Traditional Muay Thai has a long history in Thailand as a martial art used by the military. The military style of Muay Thai is called Lerdrit, while today's "Sport Muay Thai" slightly varies from the original art and uses kicks and punches in a ring and with gloves similar to those used in western boxing. Muay Thai is referred to as "The Science of Eight Limbs", as the hands, shins, elbows, and knees are all used extensively in this art. A master practitioner of Muay Thai thus has the ability to execute strikes using eight "points of contact," as opposed to "two points" (fists) in boxing and "four points" (fists, feet) used in the primarily sport-oriented forms of martial arts.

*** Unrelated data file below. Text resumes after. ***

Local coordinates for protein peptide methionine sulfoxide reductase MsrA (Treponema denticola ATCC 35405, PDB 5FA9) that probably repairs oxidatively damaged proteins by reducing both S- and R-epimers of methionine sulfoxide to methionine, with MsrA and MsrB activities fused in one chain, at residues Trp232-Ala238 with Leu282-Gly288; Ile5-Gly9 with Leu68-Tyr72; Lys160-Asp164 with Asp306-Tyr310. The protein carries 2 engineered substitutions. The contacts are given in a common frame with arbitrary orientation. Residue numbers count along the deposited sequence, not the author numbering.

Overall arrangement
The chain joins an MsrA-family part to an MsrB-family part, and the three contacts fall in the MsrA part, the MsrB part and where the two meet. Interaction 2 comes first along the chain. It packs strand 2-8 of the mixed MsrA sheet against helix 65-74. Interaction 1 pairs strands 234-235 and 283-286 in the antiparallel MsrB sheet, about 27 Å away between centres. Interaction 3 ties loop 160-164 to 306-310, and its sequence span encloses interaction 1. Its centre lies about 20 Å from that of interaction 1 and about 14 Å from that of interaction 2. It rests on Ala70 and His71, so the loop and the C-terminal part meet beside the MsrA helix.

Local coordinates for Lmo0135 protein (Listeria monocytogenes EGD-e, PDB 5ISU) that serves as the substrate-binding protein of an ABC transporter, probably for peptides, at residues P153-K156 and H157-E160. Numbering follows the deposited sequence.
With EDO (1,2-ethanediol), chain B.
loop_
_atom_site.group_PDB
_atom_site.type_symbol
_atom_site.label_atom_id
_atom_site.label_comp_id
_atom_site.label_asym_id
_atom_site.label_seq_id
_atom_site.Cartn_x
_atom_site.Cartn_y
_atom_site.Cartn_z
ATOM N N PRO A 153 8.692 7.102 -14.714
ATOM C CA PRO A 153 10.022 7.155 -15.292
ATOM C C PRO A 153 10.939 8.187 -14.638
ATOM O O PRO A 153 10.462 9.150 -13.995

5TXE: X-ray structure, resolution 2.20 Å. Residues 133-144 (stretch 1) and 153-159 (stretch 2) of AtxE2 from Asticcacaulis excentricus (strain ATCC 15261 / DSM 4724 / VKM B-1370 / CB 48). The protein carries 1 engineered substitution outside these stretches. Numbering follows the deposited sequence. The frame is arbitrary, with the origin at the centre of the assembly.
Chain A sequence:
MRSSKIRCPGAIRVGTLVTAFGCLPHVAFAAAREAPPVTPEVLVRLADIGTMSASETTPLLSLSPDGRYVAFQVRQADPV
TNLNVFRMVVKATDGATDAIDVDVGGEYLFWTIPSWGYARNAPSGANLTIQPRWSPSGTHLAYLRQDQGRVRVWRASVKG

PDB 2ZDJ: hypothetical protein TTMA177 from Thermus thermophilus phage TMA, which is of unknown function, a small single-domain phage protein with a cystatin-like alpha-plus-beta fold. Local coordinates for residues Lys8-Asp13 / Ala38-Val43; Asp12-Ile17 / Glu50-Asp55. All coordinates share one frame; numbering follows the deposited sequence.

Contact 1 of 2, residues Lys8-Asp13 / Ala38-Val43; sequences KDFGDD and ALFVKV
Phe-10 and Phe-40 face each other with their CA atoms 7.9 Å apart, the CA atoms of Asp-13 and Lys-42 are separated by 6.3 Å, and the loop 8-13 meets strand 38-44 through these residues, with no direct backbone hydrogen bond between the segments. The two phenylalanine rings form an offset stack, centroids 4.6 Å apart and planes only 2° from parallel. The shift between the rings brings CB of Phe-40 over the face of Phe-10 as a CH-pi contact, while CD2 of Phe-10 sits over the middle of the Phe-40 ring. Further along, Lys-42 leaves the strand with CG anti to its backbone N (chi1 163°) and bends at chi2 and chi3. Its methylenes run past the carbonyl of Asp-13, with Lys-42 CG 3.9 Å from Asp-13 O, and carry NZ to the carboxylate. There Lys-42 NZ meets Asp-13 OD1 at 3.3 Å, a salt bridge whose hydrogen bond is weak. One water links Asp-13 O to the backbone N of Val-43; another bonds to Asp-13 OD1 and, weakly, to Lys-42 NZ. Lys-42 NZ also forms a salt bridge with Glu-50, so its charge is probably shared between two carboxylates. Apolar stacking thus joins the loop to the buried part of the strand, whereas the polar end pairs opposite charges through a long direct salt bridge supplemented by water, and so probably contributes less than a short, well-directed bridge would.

Starting in the 1990s, Muay Thai has enjoyed a boost in popularity worldwide as it has been very effective in mixed martial arts fights, such as those held by the PRIDE Fighting Championships and Ultimate Fighting Championship. Mixed martial artists such as Marco Ruas (of Ruas Vale Tudo) and Wanderlei Silva (of the Chute Boxe Academy) have combined many striking elements of Muay Thai with grappling, submission, and choking elements from Judo, Wrestling, or Brazilian Jiu-Jitsu into a hybrid synthesis that has been highly effective in defeating practitioners of "pure" martial arts. Shoot-fighters and professional wrestlers who have trained and influenced by Muay Thai include Satoru Sayama (the original Tiger Mask and founder of shooto) and Yoshiaki Fujiwara. Muay Thai is a versatile, brutal, straightforward martial art.